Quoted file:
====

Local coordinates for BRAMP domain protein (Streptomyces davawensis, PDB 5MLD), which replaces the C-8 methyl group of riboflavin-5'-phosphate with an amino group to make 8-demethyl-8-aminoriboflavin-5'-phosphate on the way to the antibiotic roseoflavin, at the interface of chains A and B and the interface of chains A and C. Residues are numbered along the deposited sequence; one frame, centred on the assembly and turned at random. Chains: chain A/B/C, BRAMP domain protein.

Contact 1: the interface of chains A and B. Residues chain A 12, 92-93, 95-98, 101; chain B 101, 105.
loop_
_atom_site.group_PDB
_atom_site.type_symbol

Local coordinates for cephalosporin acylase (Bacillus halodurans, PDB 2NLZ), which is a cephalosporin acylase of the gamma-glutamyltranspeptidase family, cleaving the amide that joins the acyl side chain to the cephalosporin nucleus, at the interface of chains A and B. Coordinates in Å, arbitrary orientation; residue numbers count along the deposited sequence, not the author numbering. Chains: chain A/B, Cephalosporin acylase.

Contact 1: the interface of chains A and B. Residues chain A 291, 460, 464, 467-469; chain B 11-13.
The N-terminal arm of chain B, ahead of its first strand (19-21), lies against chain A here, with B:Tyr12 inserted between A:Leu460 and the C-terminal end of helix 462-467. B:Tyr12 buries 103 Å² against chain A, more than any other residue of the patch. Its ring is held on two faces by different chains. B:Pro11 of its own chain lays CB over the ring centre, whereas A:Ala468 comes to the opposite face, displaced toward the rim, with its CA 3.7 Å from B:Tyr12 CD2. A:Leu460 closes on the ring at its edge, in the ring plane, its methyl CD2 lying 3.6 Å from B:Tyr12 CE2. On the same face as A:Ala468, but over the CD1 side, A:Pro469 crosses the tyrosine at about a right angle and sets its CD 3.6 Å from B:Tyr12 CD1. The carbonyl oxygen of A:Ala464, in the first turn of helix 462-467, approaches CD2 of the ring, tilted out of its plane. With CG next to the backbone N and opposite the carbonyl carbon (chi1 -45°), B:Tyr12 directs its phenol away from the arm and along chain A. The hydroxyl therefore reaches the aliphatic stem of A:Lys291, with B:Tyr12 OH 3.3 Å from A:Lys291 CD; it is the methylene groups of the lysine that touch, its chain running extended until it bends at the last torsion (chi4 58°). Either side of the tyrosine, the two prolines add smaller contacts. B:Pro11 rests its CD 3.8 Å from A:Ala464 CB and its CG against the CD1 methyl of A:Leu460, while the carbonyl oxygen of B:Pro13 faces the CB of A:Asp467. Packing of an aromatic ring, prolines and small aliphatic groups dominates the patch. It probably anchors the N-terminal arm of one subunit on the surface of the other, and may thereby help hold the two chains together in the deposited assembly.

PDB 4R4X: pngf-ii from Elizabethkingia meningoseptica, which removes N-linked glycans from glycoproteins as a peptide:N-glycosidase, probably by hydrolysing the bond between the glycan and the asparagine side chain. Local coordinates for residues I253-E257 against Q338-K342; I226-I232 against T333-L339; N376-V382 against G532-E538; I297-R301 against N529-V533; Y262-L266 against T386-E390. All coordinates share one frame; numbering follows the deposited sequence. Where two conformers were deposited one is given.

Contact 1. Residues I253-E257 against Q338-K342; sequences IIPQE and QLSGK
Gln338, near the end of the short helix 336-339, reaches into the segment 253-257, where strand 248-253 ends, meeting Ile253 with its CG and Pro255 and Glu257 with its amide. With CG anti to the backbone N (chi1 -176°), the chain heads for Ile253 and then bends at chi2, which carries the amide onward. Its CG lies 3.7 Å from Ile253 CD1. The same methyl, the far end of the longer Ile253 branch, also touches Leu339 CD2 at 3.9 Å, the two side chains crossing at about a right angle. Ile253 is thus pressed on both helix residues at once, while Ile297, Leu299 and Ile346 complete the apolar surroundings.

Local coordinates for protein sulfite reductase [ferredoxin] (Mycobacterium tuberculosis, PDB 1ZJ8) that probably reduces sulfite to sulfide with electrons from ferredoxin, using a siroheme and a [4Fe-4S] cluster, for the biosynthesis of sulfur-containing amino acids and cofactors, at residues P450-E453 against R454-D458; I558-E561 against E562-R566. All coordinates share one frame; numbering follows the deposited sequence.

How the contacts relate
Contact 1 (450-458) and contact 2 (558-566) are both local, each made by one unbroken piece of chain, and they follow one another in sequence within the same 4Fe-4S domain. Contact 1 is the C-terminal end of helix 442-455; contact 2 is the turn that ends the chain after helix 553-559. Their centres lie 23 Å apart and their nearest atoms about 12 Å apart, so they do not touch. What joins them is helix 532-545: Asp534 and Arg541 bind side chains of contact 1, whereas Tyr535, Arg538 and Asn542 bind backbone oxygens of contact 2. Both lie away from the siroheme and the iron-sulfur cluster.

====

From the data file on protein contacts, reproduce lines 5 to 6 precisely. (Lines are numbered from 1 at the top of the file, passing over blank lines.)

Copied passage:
_atom_site.type_symbol

Local coordinates for cephalosporin acylase (Bacillus halodurans, PDB 2NLZ), which is a cephalosporin acylase of the gamma-glutamyltranspeptidase family, cleaving the amide that joins the acyl side chain to the cephalosporin nucleus, at the interface of chains A and B. Coordinates in Å, arbitrary orientation; residue numbers count along the deposited sequence, not the author numbering. Chains: chain A/B, Cephalosporin acylase.